1341. WILLIAM WESTON was indicted for that he on the 9th of August , feloniously did sell six silver spoons, having the impression of a forged and counterfeit mark, resembling a certain mark used in pursuance of certain Acts of Parliament, he well knowing the said impression to be forged and counterfeit, with intent to defraud his Majesty of the duty payable thereon .

MESSRS. WALFORD and NORTON conducted the prosecution.

JOHN PRICE . I am apprentice to Mr. Upjohn, watchmaker, St. John-square, Clerkenwell. In August last I went to the prisoner, and personally gave him an order for one dozen tea-spoons for Mr. Upjohn. He brought them home - I received them from his hands, and paid him 1 l. 1 s. 2 d. for the duty and fashion, and gave him old silver for the weight. I unpacked the spoons, weighed them, and delivered them to Thomas Mendham , servant to Mr. King, who had ordered them of us - I delivered them at King's shop in St. John-street.

Cross-examined by MR. ANDREWS. Q. When did you receive them - A. On the 31st of August, Mr. Thomas Upjohn and Mr. Whittingham were present when he brought them. I did not open them directly, but put them in the desk, which I locked, and gave Mr. Whittingham the key; I got it from him next day and took them out myself, unpacked and weighed them, then sealed them up and delivered them to Mendham at Mr. King's. I put no mark on them.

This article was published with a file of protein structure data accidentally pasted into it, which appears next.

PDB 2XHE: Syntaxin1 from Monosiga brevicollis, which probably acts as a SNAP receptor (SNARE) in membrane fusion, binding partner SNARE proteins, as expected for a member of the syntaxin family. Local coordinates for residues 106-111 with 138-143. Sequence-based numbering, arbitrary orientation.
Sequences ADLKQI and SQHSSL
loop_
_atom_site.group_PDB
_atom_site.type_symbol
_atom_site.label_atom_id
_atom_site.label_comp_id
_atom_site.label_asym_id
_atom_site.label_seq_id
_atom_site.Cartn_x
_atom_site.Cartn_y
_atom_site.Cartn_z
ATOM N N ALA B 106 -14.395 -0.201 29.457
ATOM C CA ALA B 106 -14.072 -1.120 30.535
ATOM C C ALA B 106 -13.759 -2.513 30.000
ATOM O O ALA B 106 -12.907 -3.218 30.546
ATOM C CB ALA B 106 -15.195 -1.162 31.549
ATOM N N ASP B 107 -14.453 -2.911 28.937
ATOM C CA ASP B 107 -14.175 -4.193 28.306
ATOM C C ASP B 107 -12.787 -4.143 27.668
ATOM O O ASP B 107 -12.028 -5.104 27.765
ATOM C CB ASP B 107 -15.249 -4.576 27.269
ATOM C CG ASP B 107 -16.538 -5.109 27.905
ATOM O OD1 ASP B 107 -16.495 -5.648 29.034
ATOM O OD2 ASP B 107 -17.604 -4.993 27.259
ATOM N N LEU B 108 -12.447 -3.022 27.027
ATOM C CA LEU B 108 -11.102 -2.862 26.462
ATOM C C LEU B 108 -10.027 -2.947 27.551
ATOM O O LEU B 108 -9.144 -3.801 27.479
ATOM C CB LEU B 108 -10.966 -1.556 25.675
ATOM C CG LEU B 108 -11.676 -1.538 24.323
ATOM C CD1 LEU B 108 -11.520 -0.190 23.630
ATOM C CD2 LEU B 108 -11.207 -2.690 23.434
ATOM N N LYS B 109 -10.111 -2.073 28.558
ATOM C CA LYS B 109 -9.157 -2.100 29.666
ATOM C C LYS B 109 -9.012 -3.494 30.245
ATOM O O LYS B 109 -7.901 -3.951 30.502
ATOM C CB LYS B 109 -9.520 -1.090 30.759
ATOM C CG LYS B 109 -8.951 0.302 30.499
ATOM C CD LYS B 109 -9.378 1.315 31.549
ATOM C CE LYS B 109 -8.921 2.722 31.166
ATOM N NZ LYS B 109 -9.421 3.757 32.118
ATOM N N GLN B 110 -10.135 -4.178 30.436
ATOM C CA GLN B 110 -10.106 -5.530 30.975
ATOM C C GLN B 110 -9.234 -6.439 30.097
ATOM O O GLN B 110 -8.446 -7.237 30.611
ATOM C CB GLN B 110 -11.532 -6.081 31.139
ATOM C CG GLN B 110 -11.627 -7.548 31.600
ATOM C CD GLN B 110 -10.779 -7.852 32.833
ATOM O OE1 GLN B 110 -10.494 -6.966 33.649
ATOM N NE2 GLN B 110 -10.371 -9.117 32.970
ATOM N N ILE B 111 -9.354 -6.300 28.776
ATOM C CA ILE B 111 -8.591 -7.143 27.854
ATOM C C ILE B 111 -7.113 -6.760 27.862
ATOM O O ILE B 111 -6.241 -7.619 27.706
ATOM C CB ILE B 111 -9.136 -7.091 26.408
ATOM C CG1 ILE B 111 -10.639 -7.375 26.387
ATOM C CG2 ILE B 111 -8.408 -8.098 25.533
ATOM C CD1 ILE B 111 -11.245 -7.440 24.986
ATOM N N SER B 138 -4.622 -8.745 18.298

Mr. NORTON. Q. Did they come to you in a parcel - A. Yes, and were in the same parcel tied up when I delivered them at Mr. King's. They were in the same parcel, and tied in the same manner when I took them from the desk. The prisoner brought this bill with them.

(Producing it.)

Q. Look at these spoons - A. They were a dozen like these; I cannot say these are the same. I noticed W. W. on them at the time. It is a common pattern.

COURT. Q. When you opened the parcel the next day, did it appear precisely in the same state as when he delivered it into your hands - A. Yes; it had not been opened.

THOMAS MENDHAM . I was in Mr. King's service at this time. He is a linen-draper, and lives in St. John-street; I remember Price bringing me a parcel, which I immediately delivered to Miss Williams. in the state in which I received it; I did not see its contents - about two or three days after, I took a tea-spoon, similar to those produced, to Goldsmith's-hall, and delivered it to Mr. Barrow.

Cross-examined by MR. ANDREWS. Did you mark it - A. No; I gave him the same which Mr. King gave me.